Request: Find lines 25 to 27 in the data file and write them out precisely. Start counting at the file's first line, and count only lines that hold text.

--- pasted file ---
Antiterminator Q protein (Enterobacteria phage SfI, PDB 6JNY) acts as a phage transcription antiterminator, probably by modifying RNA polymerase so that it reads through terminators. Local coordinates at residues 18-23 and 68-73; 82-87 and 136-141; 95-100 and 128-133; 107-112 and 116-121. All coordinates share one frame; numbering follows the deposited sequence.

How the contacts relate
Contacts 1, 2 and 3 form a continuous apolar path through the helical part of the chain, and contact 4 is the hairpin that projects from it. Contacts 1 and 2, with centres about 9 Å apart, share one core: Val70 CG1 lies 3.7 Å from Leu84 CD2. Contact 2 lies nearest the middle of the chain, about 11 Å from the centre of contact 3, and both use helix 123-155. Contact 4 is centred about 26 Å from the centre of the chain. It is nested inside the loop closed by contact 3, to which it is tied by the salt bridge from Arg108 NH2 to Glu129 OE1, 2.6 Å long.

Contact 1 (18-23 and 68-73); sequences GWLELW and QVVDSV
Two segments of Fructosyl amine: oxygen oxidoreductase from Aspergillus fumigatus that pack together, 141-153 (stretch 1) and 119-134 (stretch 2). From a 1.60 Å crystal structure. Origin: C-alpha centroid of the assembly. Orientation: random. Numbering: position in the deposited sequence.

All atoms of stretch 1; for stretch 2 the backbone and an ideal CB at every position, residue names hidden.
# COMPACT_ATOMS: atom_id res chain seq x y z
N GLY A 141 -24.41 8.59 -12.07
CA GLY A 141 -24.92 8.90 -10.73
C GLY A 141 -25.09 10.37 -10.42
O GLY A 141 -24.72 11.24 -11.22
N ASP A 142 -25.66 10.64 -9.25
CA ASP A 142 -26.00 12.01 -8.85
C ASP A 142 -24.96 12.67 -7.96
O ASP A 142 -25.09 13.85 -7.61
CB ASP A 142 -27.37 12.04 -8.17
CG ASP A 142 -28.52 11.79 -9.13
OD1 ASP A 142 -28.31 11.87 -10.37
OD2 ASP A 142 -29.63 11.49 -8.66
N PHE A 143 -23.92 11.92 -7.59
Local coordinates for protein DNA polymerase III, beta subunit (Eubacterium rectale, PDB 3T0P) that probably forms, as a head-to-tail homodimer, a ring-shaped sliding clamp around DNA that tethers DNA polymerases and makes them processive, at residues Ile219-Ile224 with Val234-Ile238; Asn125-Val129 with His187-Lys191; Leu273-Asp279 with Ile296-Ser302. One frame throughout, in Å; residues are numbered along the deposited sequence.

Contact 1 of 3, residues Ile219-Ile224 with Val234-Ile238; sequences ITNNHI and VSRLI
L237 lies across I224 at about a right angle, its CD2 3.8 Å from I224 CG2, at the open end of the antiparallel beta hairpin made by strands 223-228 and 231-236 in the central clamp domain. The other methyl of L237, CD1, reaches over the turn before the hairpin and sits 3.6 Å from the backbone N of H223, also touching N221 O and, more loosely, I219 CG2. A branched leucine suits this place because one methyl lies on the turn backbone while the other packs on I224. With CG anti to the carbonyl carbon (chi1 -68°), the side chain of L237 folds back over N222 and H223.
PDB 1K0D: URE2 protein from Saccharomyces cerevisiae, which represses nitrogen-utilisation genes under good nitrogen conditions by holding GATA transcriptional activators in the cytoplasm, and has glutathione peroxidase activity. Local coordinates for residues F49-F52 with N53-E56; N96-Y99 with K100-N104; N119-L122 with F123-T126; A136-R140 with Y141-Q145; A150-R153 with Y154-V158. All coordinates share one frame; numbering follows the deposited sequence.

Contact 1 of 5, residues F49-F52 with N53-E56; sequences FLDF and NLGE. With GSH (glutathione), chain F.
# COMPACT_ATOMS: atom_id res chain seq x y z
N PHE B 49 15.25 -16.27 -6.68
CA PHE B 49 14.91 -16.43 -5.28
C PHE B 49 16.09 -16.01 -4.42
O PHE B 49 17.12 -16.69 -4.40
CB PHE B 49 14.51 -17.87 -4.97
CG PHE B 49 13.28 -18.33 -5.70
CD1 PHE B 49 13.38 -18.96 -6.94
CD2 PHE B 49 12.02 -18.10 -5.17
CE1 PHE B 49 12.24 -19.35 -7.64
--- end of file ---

Contact 1 of 5, residues F49-F52 with N53-E56; sequences FLDF and NLGE. With GSH (glutathione), chain F.
# COMPACT_ATOMS: atom_id res chain seq x y z
N PHE B 49 15.25 -16.27 -6.68